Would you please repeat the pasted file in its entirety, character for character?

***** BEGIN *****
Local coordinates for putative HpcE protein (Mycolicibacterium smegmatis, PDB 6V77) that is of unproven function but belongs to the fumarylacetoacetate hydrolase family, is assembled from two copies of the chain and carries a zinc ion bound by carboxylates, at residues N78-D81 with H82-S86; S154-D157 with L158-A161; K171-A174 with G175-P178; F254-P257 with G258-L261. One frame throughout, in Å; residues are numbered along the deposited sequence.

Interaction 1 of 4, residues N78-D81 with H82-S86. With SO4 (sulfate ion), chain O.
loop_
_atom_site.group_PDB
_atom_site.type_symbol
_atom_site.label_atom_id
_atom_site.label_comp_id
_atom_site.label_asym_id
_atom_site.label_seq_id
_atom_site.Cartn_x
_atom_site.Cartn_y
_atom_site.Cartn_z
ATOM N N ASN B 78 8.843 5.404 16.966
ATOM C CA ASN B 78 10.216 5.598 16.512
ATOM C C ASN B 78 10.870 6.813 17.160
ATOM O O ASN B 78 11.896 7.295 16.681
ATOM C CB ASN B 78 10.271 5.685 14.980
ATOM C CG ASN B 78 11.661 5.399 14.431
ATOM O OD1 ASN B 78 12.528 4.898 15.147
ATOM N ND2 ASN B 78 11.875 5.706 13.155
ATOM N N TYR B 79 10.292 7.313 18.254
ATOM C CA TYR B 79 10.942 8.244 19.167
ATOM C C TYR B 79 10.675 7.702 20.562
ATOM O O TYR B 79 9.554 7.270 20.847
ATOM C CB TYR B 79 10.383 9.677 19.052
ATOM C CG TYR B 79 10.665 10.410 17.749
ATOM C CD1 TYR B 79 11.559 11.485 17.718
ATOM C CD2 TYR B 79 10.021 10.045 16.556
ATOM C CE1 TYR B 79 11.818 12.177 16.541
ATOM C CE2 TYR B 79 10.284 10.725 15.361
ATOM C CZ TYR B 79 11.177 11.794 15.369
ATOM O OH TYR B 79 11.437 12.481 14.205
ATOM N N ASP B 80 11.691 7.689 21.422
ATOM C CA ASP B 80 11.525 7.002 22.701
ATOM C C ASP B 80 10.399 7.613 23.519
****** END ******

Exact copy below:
Local coordinates for putative HpcE protein (Mycolicibacterium smegmatis, PDB 6V77) that is of unproven function but belongs to the fumarylacetoacetate hydrolase family, is assembled from two copies of the chain and carries a zinc ion bound by carboxylates, at residues N78-D81 with H82-S86; S154-D157 with L158-A161; K171-A174 with G175-P178; F254-P257 with G258-L261. One frame throughout, in Å; residues are numbered along the deposited sequence.

Interaction 1 of 4, residues N78-D81 with H82-S86. With SO4 (sulfate ion), chain O.
loop_
_atom_site.group_PDB
_atom_site.type_symbol
_atom_site.label_atom_id
_atom_site.label_comp_id
_atom_site.label_asym_id
_atom_site.label_seq_id
_atom_site.Cartn_x
_atom_site.Cartn_y
_atom_site.Cartn_z
ATOM N N ASN B 78 8.843 5.404 16.966
ATOM C CA ASN B 78 10.216 5.598 16.512
ATOM C C ASN B 78 10.870 6.813 17.160
ATOM O O ASN B 78 11.896 7.295 16.681
ATOM C CB ASN B 78 10.271 5.685 14.980
ATOM C CG ASN B 78 11.661 5.399 14.431
ATOM O OD1 ASN B 78 12.528 4.898 15.147
ATOM N ND2 ASN B 78 11.875 5.706 13.155
ATOM N N TYR B 79 10.292 7.313 18.254
ATOM C CA TYR B 79 10.942 8.244 19.167
ATOM C C TYR B 79 10.675 7.702 20.562
ATOM O O TYR B 79 9.554 7.270 20.847
ATOM C CB TYR B 79 10.383 9.677 19.052
ATOM C CG TYR B 79 10.665 10.410 17.749
ATOM C CD1 TYR B 79 11.559 11.485 17.718
ATOM C CD2 TYR B 79 10.021 10.045 16.556
ATOM C CE1 TYR B 79 11.818 12.177 16.541
ATOM C CE2 TYR B 79 10.284 10.725 15.361
ATOM C CZ TYR B 79 11.177 11.794 15.369
ATOM O OH TYR B 79 11.437 12.481 14.205
ATOM N N ASP B 80 11.691 7.689 21.422
ATOM C CA ASP B 80 11.525 7.002 22.701
ATOM C C ASP B 80 10.399 7.613 23.519